Movies of every shape and size. UGH.

Movies change over time. In some ways it’s neat to go back and look at how that’s happened.

As far as aspect ratios, it’s not. Not for me. The different shapes and sizes of movies change so much so often. It brings out my OCD and makes me nuts.

Aspect ratios are expressed length:height of the picture you see on the screen. Modernly, we have either 1.85:1 or 2.35:1 at the movie theaters. Everything’s widescreen today, but the latter is known as “anamorphic.” The picture is more than twice as long as it is tall. In the 50’s, 60’s, 70’s, this was known as CinemaScope. Example: Ben-Hur. Before and during that time, most movies were 1.33:1, which is a squarish, full screen TV size of the past. Oh but it gets more radical. There’s 2.75:1. Panavision.

Is all this confusing? Simply put, it looks terrible on a TV today if it’s not 1.85:1 or 2.35:1. If those black bars on the sides or too and bottom distract you, you can stretch the picture to fit the screen, which means the characters look too fat, too thin, too tall, too short, and blah blah blah. Given how many movies I’ve watched in god knows how many formats, I’m sick of the black bars and stretching. Why do we have to watch movies with black bars? Movies like Napoléon bear as much as a 4:1 aspect ratio. Four times as long as it is tall. How the hell do you watch that on a modern TV and expect to be able to see the characters, when the black bars are bigger than the actual picture, or the characters look squeezed anorexically to fit your screen?

And in Europe, the standard aspect ratio is 1:67. That differs not much from the American standard 1:85, but it’s still a considerable difference.

Am I just nuts? Or does someone else on this planet see a problem with how movies have changed? Should all movies just be projected onto walls or projection screens, rather than viewed on TVs, so to avoid the need for black bars and stretching? Should I give myself a more theatrical viewing by covering the black bars with red velvet curtains?

What’s your take on this madness (and yes I am talking about the vastly different aspect ratios throughout movie history, not my own OCD)? Leave me a comment.



9 thoughts on “Movies of every shape and size. UGH.

  1. The difference in aspect ratios is definitely annoying, though not as annoying as not being able to see them all properly. I’d rather have the black bars than have the picture be the wrong size though. Usually it’s such a bother to change it on a tv though that I suffer through, which I probably shouldn’t do but there you have it.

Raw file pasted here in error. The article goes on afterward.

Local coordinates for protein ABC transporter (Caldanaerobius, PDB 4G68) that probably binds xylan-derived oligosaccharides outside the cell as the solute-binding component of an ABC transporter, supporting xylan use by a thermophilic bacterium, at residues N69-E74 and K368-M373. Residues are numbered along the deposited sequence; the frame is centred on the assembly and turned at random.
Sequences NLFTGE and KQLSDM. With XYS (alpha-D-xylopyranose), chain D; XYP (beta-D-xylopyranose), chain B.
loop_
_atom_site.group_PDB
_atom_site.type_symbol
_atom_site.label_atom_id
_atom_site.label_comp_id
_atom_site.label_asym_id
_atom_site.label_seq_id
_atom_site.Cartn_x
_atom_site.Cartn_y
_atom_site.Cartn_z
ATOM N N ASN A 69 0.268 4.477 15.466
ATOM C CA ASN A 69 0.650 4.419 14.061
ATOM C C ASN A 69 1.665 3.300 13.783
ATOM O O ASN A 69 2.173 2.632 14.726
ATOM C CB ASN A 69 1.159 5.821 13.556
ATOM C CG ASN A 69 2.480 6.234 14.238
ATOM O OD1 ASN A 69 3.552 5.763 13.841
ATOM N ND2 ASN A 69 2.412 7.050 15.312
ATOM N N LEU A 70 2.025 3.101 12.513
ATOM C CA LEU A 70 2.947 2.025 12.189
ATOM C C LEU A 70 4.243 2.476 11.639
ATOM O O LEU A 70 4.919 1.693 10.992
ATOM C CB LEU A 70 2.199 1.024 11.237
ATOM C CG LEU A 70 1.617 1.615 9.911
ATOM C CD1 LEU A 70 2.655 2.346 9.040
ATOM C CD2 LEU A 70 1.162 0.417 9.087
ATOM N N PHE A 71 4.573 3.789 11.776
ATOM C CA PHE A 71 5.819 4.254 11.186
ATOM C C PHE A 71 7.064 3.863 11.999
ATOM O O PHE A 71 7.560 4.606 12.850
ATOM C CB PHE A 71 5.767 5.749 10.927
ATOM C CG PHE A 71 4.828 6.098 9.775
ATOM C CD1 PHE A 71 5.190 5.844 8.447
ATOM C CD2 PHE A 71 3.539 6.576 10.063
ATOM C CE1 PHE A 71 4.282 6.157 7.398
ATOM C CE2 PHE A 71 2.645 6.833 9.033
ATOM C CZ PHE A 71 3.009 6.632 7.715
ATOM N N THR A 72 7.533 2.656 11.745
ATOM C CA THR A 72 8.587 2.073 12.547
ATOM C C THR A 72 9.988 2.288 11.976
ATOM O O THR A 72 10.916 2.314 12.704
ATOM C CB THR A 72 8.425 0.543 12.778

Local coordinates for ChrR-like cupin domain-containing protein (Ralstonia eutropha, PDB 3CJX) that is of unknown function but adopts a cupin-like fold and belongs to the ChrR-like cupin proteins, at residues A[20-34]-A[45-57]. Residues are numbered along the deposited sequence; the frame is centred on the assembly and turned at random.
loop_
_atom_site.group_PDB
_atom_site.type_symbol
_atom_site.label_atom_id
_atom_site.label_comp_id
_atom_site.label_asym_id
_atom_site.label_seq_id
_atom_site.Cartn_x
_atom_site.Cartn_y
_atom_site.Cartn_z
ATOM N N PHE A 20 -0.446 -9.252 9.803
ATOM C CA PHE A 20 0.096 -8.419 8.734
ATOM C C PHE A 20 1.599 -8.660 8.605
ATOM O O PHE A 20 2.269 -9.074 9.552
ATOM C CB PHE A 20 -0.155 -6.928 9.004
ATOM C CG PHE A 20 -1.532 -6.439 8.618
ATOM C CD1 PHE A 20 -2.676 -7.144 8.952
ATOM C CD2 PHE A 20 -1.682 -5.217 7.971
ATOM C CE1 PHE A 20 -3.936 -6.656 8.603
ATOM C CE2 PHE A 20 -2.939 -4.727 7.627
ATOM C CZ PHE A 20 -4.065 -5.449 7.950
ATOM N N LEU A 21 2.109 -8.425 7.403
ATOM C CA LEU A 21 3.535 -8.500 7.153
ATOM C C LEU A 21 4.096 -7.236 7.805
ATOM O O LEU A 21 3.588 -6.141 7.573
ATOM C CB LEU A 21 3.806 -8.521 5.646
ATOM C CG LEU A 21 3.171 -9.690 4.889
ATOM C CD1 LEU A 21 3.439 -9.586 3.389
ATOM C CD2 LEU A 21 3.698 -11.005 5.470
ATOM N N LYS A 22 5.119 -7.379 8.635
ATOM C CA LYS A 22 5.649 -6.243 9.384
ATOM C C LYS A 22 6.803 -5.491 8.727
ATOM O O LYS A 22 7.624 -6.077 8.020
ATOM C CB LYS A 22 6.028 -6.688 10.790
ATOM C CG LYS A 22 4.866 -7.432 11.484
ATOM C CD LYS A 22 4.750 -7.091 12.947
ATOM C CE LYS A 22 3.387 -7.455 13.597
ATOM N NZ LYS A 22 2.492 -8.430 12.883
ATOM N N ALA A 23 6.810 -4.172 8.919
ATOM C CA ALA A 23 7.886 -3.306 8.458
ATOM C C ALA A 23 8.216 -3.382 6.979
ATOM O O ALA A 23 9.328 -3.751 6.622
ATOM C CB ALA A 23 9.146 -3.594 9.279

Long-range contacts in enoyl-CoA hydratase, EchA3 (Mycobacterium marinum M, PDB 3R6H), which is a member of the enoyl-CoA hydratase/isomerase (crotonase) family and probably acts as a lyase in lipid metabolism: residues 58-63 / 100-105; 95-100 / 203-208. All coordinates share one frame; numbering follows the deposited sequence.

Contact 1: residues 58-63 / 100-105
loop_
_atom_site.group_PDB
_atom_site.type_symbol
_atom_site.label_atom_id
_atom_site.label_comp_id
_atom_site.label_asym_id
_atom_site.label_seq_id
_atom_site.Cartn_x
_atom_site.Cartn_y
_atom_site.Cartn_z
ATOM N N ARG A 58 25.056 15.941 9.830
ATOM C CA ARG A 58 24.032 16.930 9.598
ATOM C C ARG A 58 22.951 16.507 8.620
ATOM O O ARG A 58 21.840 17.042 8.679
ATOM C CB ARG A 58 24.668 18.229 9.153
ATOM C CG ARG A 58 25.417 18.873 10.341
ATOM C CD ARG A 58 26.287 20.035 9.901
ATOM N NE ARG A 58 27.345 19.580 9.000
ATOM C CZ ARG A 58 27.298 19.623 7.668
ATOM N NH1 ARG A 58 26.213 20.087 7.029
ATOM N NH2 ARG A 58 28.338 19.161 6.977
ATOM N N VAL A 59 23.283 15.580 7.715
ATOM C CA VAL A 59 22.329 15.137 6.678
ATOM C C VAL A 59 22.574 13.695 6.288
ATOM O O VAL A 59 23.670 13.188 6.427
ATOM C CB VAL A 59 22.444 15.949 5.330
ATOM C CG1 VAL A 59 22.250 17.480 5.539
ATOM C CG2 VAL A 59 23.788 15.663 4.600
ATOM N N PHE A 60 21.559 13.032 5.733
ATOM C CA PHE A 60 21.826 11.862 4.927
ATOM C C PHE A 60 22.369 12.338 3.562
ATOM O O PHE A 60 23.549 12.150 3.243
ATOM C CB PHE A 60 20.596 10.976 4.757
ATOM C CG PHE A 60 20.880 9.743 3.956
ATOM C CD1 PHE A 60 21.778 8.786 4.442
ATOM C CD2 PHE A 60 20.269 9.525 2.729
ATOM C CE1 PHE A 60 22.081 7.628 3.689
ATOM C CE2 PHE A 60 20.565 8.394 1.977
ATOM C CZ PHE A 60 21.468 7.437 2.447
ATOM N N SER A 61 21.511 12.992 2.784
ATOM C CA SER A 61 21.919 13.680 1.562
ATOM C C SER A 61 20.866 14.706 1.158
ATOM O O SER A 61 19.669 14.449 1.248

I remember a story one of my film profs told in class when discussing aspect ratios: apparently when they were reformatting Spartacus to fit a full screen tv they cut out a huge chuck of picture so it would fit, and the movie was incomprehensible at points.Like you could never see Spartacus and who he was fighting at the same time or something like that. The real problem is not so much that they changed, it’s that the technology is not always equipped to handle the change in the best way possible.

    • Yeah I was at a lecture in Philly a few weeks ago and one of the many things I learned (all regarding movie history) was that certain cuts of Rebel without a Cause seem like Jimmy Dean’s giving a voiceover, when really he’s just standing all the way to the right or left of the shot. Apparently the point of that was in fact to accentuate the change in aspect ratio.

      I’m really OCD about this lol. I’m actually planning on watching Napoléon at some point but don’t know how the hell I’ll see the 4:1 image on a 16:9 (1.78:1) TV without getting distracted by the black bars. Hope I don’t have to go to one of those festivals where they annually show slightly longer restorations of the movie. That would cost way too much.

  2. I for one love the different aspect ratios. When I saw Grand Budapest Hotel in theaters I was impressed at how it changed from a 1:85 to a 2:35 and then back to a 4:3 aspect ratio. The black bars on the side and top never bothered me because Im seeing them the way they were intended to be seen. On The Waterfront DVD come with 3 different aspect ratios on 3 disks and there is a cool feature that explains each

    • Wasn’t aware of that about On the Waterfront, but I forgot to mention that probably the one good thing this scrap of movie history has brought us is that aspect ratios can change artistically. I thing I’d like that in The Grand Budapest Hotel. Off the top of my headhat was done in Oz the Great and Powerful, The Great Gatsby (maybe, I’m not completely sure), and even in Martin Scorsese’s Alice Doesn’t Live Here Anymore. I like when the shift from past to present is expressed that way.

  3. Cinemaniac — I second that emotion !
    But TV’s have improved so much compared
    to when I was a kid and we only had B&W fuzzy….

    Why are there yards and meters,
    quarts and liters, -er & -re,
    judgment & judgement?

    No se

    • True. We can thank god for HDTV and Blu-ray, and all the efforts various film restoration groups (often nonprofit) have made to make less recent movies sharper. There isn’t an HD version of the TCM channel, but even the movies they show there are restored well enough to look good on an HDTV. That is, until the black bars on the sides of the TV when they’re showing something like Grand Illusion draw more attention than the movie itself.

      Even worse is trying to watch movies made between 1926 and 1932. I forgot to mention that in this post. During the transitionary period from silent to sound films, a ratio of 1.19:1 was used. Given how awful TV shows like Friends and MASH look nowadays when networks have to stretch the 4:3 (1.33:1) to fit a now-standard 16:9 (1.78:1) TV screen, I can’t imagine how horrid classics like 1927’s Sunrise and 1931’s M would look…

Comments are closed.